Methane emissions estimate from airborne measurements over a western United States natural gas field



[1] Methane (CH4) emissions from natural gas production are not well quantified and have the potential to offset the climate benefits of natural gas over other fossil fuels. We use atmospheric measurements in a mass balance approach to estimate CH4 emissions of 55 ± 15 × 103 kg h−1 from a natural gas and oil production field in Uintah County, Utah, on 1 day: 3 February 2012. This emission rate corresponds to 6.2%–11.7% (1σ) of average hourly natural gas production in Uintah County in the month of February. This study demonstrates the mass balance technique as a valuable tool for estimating emissions from oil and gas production regions and illustrates the need for further atmospheric measurements to determine the representativeness of our single-day estimate and to better assess inventories of CH4 emissions.

1 Introduction

[2] As concern grows over the climate impact of increasing greenhouse gas emissions and the actual and associated political costs of imported fuels, the U.S. is looking to exploit natural gas as a domestic energy source. Natural gas is an efficient energy source because its combustion produces more energy per carbon dioxide (CO2) molecule formed than coal or oil (177% and 140%, respectively) [U.S. Department of Energy Energy Information Administration, 1999]. Despite this efficiency, leakage of natural gas to the atmosphere from the point of extraction to the point of consumption reduces its climate benefits because the major component of natural gas is CH4, a greenhouse gas that is 25 times more potent than CO2 over a 100 year time horizon [Intergovernmental Panel on Climate Change, 2007]. Although assessing the exact climate impact of natural gas has many complexities, a recent study has suggested that if more than 3.2% of natural gas leaks to the atmosphere on its way from the point of extraction to a gas-fired power plant, the electricity produced will have a larger immediate climate impact than that from a coal-fired plant [Alvarez et al., 2012].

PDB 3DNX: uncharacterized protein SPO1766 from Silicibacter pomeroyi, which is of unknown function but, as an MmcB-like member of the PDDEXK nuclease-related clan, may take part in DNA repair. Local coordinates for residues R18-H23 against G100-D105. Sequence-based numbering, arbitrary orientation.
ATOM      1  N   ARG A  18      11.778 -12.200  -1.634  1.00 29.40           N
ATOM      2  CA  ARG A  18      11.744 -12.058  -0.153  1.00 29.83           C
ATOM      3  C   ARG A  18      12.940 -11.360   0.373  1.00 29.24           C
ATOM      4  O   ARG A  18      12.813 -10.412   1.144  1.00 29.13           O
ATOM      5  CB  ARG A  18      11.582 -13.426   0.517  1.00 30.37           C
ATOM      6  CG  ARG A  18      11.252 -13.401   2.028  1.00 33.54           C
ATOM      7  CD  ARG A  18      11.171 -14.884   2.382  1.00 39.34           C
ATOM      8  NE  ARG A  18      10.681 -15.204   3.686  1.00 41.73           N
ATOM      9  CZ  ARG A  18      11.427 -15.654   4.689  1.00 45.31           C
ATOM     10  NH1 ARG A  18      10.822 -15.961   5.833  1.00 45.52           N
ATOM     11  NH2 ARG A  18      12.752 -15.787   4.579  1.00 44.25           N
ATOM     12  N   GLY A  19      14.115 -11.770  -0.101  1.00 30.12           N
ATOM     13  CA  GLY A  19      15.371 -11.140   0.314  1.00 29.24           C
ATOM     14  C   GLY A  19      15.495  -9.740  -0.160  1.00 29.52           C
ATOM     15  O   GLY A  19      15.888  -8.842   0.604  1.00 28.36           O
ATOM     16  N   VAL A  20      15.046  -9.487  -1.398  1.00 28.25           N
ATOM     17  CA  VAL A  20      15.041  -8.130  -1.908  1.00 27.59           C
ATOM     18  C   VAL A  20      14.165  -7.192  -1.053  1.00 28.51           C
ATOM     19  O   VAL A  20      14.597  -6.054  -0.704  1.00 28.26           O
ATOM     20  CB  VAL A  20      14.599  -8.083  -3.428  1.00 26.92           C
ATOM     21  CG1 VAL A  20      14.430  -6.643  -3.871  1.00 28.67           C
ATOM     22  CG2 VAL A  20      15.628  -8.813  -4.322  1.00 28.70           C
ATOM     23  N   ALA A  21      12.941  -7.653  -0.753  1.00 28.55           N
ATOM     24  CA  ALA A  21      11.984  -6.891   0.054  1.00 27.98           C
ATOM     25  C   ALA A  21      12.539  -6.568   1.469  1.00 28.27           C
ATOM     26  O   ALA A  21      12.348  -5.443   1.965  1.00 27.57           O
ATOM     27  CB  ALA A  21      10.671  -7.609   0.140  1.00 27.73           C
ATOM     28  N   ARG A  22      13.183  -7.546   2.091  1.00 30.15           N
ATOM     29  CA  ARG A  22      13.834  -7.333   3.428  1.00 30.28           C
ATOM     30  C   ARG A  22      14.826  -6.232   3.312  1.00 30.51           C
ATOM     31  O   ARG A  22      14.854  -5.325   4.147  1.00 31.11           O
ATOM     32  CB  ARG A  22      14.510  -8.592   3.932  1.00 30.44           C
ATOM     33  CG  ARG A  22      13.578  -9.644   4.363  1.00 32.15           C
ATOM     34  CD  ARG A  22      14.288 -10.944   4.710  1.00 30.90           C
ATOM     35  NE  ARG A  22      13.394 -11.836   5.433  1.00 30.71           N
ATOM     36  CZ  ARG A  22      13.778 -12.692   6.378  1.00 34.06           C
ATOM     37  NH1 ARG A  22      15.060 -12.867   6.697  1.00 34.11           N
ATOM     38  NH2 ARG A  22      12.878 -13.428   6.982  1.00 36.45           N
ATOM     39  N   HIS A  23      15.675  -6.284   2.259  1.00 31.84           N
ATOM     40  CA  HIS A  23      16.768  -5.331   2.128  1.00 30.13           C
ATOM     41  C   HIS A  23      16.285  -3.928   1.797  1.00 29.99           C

[3] A critical gap in determining the climate impact of the recent increase in U.S. natural gas production is the lack of accurate and reliable estimates of associated emissions. In particular, the methodology used to account for fugitive CH4 emissions during production is in question. This is demonstrated by large year-to-year revisions in natural gas-related CH4 emissions reported for 2008 by the U.S. Environmental Protection Agency (EPA), which caused the estimated national average production-sector leak rate for this year to increase from approximately 0.16% of production in the 2010 report to 1.42% in the 2011 and 2012 reports [U.S. Environmental Protection Agency, 2010, 2011, 2012]. This rate was revised back down to 0.88% in the 2013 report [EPA, 2013]. These changes were driven largely by changes in EPA's assumptions for calculating emissions from liquid unloading (removing the accumulation of fluids in gas wells), unconventional completions with hydraulic fracturing, and refracturing of natural gas wells. In particular, the main driver for the 2013 reduction in production emissions was a report prepared by the oil and gas industry, which contended that CH4 emissions from liquid unloading were more than an order of magnitude lower than EPA's 2011 report estimate and that emissions from refracturing wells in tight sands or shale formations were less than half of EPA's 2011 report estimate [Shires and Lev-On, 2012]. The substantial changes in the CH4 inventory between 2010 and 2013 have led the EPA's Office of Inspector General to release a report calling for the improvement of the agency's air emissions data for the natural gas production sector [U.S. Environmental Protection Agency Office of Inspector General, 2013].